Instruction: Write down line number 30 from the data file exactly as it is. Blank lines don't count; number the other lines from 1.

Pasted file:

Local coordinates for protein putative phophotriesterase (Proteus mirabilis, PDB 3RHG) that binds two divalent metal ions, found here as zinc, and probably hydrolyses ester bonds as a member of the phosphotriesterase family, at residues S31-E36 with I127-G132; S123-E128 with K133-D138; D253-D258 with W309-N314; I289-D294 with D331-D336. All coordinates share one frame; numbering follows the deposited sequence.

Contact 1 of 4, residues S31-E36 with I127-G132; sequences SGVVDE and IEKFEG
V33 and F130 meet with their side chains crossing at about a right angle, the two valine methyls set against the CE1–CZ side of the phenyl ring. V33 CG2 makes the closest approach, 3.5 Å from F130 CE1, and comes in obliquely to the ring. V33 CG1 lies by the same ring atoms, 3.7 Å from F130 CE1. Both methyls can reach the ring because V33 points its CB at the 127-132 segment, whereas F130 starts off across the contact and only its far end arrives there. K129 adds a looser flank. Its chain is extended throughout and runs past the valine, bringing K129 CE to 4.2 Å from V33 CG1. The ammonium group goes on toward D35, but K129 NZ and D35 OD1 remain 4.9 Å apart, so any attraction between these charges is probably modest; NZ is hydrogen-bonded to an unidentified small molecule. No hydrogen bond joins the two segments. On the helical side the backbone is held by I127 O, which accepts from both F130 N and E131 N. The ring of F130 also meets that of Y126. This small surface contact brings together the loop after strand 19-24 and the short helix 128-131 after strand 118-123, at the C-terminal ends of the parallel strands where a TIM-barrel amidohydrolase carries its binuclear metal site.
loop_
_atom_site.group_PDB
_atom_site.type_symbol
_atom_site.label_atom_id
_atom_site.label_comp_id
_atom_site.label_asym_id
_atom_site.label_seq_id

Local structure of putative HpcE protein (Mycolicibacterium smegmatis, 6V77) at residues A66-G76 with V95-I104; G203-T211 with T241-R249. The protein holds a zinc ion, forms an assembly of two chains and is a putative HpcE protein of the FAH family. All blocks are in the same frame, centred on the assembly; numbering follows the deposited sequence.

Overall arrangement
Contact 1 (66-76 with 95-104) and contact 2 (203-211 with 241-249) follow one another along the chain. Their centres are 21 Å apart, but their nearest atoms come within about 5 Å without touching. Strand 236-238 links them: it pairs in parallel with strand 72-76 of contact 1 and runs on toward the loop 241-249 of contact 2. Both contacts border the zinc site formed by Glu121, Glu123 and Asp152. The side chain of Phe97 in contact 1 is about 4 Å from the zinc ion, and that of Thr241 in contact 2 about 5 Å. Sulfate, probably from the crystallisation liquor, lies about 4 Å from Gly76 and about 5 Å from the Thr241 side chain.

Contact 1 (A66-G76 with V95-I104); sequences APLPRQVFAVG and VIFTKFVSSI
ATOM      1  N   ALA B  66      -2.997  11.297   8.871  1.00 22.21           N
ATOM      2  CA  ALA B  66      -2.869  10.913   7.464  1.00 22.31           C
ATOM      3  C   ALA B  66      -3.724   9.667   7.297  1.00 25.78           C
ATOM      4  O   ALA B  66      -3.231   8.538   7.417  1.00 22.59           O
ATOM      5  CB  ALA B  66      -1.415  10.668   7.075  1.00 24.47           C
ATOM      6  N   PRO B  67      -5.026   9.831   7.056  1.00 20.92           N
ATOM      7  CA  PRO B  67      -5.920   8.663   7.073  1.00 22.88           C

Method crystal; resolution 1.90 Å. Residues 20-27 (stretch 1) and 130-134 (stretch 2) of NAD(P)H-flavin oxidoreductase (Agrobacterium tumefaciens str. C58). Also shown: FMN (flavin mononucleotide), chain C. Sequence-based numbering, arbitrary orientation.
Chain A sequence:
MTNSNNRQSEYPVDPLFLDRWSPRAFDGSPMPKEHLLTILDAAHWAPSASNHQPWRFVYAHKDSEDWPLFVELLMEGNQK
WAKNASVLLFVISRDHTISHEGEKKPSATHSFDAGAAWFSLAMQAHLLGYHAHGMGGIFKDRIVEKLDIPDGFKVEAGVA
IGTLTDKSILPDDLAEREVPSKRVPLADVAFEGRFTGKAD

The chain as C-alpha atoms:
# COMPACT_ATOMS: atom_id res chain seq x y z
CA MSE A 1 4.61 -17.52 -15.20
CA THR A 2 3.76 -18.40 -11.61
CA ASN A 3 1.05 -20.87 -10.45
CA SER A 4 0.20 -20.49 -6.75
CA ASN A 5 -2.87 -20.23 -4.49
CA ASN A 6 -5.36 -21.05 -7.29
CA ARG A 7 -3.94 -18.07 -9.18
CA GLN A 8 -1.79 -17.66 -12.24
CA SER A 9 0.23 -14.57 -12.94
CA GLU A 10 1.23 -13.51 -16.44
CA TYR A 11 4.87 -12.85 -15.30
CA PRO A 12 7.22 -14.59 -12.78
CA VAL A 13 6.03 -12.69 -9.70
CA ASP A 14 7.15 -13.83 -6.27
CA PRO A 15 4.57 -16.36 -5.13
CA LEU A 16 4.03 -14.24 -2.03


CA THR A 2 3.76 -18.40 -11.61